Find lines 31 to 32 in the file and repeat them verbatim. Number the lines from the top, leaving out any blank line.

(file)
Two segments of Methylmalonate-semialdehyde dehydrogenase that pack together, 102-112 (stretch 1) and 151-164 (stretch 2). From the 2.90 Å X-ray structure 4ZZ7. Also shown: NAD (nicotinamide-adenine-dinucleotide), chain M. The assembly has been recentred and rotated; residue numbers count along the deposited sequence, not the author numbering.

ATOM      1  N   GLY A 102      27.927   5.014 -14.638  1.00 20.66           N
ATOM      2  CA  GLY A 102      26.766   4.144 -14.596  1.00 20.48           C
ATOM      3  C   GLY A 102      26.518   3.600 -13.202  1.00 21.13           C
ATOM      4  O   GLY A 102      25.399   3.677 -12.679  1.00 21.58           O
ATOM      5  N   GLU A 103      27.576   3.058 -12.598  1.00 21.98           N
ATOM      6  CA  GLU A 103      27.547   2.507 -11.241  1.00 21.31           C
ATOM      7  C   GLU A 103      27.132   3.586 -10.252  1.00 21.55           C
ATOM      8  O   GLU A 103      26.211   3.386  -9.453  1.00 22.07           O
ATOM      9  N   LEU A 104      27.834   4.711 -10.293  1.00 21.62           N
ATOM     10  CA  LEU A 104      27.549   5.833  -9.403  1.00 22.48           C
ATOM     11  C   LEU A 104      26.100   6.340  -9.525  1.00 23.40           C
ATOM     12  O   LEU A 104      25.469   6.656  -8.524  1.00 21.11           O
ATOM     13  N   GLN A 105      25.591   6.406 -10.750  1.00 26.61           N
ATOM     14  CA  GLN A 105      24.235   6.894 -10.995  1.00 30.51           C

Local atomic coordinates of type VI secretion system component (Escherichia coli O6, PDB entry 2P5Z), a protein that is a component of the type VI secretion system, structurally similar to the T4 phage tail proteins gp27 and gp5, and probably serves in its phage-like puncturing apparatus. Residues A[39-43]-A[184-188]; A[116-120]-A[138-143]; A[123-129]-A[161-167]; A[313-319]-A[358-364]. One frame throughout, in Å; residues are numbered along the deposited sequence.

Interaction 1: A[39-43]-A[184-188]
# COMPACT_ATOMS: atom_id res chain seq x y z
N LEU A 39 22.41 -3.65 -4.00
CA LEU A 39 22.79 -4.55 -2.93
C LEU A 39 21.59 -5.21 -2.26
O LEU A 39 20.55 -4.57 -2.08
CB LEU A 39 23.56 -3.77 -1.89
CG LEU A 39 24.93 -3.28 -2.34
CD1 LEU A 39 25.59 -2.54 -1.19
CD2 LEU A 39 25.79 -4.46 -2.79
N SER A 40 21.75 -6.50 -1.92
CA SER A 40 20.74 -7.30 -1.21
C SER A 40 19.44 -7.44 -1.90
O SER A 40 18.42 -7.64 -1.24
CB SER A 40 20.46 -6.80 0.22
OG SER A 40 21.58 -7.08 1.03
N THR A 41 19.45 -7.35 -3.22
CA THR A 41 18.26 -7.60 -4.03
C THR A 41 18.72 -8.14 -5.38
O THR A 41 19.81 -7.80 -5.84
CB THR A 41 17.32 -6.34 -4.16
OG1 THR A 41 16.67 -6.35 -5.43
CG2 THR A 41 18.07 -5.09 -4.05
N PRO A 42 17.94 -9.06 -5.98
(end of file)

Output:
CB SER A 40 20.46 -6.80 0.22
OG SER A 40 21.58 -7.08 1.03